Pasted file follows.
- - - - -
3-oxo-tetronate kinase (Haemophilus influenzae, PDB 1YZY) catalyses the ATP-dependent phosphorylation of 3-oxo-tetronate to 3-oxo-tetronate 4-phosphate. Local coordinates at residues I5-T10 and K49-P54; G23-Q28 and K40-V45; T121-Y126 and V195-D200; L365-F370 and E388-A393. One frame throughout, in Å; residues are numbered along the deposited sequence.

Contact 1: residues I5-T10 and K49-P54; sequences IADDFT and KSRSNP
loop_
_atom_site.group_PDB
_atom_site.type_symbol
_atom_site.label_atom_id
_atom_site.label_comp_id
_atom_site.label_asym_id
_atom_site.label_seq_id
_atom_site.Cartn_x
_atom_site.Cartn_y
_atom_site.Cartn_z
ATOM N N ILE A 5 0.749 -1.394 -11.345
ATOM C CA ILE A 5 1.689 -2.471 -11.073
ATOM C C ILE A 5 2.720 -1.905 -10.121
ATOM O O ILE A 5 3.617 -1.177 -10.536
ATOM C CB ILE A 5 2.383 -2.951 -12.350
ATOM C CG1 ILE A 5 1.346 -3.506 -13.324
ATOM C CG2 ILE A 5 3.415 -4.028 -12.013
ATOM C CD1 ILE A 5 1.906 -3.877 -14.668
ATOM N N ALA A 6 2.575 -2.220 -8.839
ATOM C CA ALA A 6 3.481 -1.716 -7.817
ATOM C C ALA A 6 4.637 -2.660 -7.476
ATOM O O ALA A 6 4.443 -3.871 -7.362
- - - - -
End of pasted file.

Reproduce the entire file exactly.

3-oxo-tetronate kinase (Haemophilus influenzae, PDB 1YZY) catalyses the ATP-dependent phosphorylation of 3-oxo-tetronate to 3-oxo-tetronate 4-phosphate. Local coordinates at residues I5-T10 and K49-P54; G23-Q28 and K40-V45; T121-Y126 and V195-D200; L365-F370 and E388-A393. One frame throughout, in Å; residues are numbered along the deposited sequence.

Contact 1: residues I5-T10 and K49-P54; sequences IADDFT and KSRSNP
loop_
_atom_site.group_PDB
_atom_site.type_symbol
_atom_site.label_atom_id
_atom_site.label_comp_id
_atom_site.label_asym_id
_atom_site.label_seq_id
_atom_site.Cartn_x
_atom_site.Cartn_y
_atom_site.Cartn_z
ATOM N N ILE A 5 0.749 -1.394 -11.345
ATOM C CA ILE A 5 1.689 -2.471 -11.073
ATOM C C ILE A 5 2.720 -1.905 -10.121
ATOM O O ILE A 5 3.617 -1.177 -10.536
ATOM C CB ILE A 5 2.383 -2.951 -12.350
ATOM C CG1 ILE A 5 1.346 -3.506 -13.324
ATOM C CG2 ILE A 5 3.415 -4.028 -12.013
ATOM C CD1 ILE A 5 1.906 -3.877 -14.668
ATOM N N ALA A 6 2.575 -2.220 -8.839
ATOM C CA ALA A 6 3.481 -1.716 -7.817
ATOM C C ALA A 6 4.637 -2.660 -7.476
ATOM O O ALA A 6 4.443 -3.871 -7.362